Since the topic of memory settings have come up with DBR, we need to go over a few essential options. As mentioned in the DBR section, (with caveats) two options should always be enabled when using DBR:
· Use Placeholder Objects
· Use mental ray Map Manager
The ‘Use Placeholder Objects’ option allows mental ray to store your objects as empty bounding-boxes – placeholders – and swap out parts of your scene to conserve memory. DBR will still work if you don’t turn this on, however mental images says that this is a ‘must’.
The use of this option causes the ‘Translator’ – the mental ray process that converts your scene into mental ray data – to only send to the renderers bounding-boxes (placeholders) of the scene geometry. Once a bucket hits a piece of geometry that is only a placeholder, then the actual translated geometry is passed to the renderer. If needed, placeholders can be removed from memory. This can save a lot of memory and network bandwidth, particularly if geometry is off-screen.
The “Use mental ray Map Manger’ option causes mental ray to only read bitmaps from disc when they are needed. It then converts them into a mental ray format and they are held in memory. mental ray can also remove the map from memory as need.
Turning this Off prevents mr from off-loading the bitmaps, and all maps are held in memory. This can be faster, as 3ds Max also holds bitmaps between rendering jobs.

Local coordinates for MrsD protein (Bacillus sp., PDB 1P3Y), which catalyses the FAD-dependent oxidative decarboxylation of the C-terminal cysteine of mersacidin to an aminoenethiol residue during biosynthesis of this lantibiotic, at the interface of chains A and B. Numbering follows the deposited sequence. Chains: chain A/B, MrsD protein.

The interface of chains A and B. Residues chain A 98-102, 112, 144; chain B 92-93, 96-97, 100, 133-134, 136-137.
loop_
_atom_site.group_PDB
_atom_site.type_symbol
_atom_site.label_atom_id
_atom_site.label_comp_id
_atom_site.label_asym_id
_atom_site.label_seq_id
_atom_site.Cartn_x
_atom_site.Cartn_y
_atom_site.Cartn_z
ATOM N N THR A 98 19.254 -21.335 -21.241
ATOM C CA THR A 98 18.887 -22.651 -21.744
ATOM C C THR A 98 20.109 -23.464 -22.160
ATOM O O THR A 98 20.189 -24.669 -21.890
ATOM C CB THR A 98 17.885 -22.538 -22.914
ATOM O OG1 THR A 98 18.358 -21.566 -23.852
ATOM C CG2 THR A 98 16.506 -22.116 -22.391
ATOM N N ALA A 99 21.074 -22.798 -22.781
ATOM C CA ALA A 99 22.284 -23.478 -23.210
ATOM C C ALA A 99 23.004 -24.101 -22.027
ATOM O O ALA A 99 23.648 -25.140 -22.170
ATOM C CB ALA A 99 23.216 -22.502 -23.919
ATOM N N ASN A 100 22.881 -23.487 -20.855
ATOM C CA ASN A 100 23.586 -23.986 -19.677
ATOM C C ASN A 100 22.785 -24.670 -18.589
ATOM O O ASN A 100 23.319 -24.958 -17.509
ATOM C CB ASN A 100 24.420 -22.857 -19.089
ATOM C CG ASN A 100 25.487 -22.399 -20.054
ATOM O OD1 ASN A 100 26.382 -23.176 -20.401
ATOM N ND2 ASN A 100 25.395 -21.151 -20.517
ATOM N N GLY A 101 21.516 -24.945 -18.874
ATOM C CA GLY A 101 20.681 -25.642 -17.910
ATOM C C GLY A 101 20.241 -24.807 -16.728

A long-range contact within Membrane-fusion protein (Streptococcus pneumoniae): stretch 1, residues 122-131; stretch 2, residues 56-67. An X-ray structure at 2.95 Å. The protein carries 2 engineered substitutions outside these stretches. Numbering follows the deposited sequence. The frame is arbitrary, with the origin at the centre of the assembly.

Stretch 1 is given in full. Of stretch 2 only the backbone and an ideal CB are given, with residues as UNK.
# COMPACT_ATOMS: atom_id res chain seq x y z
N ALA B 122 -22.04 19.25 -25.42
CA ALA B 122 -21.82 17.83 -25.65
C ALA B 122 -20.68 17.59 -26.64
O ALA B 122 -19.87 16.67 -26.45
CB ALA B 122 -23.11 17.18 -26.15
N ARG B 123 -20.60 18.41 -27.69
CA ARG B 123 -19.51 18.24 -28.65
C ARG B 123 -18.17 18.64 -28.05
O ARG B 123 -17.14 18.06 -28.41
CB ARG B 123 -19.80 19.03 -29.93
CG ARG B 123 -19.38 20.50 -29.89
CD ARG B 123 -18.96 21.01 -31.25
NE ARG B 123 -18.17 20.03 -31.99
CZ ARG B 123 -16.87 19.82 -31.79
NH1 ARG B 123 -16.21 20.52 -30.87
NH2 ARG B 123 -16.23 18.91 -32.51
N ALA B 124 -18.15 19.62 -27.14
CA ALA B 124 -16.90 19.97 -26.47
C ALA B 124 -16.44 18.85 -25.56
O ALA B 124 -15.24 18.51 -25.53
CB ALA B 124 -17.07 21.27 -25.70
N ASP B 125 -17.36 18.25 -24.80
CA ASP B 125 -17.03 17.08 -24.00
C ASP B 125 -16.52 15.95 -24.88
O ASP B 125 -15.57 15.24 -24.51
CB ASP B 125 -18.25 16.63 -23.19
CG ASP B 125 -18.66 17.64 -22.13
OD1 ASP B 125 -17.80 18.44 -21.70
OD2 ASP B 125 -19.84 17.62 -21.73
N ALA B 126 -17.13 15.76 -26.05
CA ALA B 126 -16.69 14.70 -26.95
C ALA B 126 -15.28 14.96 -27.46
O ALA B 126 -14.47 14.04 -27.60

Because the algorithms used are slightly different between 3ds Max and mental ray, you generally would not switch between these two methods for a particular image.
My experience with the mr Map Manager is that I can get ‘seams’ in some bitmaps, and I cannot always use this feature. An alternative to this may be to use the 3ds Max Bitmap Pager.
This is an Essential Setting.
This should be set somewhere near the available memory limit on your computer, figuring in resident applications, 3ds Max and mental ray. This is the threshold where mental ray will begin to remove placeholders (when used) and also bitmaps from memory to make room for more. The default is 640mb, and this should be set as high as you can. For 4gb machines I’ll set this to 3000mb.
The ‘Conserve Memory’ option causes mental ray to work harder to minimize memory use, at the expense of additional time in the translator reading placeholders and reading/translating maps.